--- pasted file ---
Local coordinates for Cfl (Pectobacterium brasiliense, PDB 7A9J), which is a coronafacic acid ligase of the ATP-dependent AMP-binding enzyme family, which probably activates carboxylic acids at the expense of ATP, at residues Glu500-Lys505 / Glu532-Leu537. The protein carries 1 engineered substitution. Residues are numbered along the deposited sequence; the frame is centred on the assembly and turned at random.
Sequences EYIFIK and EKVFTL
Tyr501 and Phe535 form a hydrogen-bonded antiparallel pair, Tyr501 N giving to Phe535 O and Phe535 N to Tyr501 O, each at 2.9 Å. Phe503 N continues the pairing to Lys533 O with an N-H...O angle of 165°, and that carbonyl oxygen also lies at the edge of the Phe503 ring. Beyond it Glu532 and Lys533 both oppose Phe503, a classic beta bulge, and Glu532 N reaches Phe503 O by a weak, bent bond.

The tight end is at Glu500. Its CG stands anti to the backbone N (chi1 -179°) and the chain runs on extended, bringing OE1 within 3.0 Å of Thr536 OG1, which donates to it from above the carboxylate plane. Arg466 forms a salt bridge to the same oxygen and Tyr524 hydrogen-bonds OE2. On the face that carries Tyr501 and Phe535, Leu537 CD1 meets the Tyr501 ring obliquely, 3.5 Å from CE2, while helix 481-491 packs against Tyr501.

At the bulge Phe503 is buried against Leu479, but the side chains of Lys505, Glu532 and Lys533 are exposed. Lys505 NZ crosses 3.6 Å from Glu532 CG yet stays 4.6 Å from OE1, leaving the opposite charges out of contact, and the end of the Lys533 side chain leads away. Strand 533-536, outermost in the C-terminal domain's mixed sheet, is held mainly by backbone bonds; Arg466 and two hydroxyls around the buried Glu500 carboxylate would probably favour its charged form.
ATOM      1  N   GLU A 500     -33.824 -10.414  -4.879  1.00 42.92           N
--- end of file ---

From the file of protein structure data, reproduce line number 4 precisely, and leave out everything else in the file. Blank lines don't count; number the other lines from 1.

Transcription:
The tight end is at Glu500. Its CG stands anti to the backbone N (chi1 -179°) and the chain runs on extended, bringing OE1 within 3.0 Å of Thr536 OG1, which donates to it from above the carboxylate plane. Arg466 forms a salt bridge to the same oxygen and Tyr524 hydrogen-bonds OE2. On the face that carries Tyr501 and Phe535, Leu537 CD1 meets the Tyr501 ring obliquely, 3.5 Å from CE2, while helix 481-491 packs against Tyr501.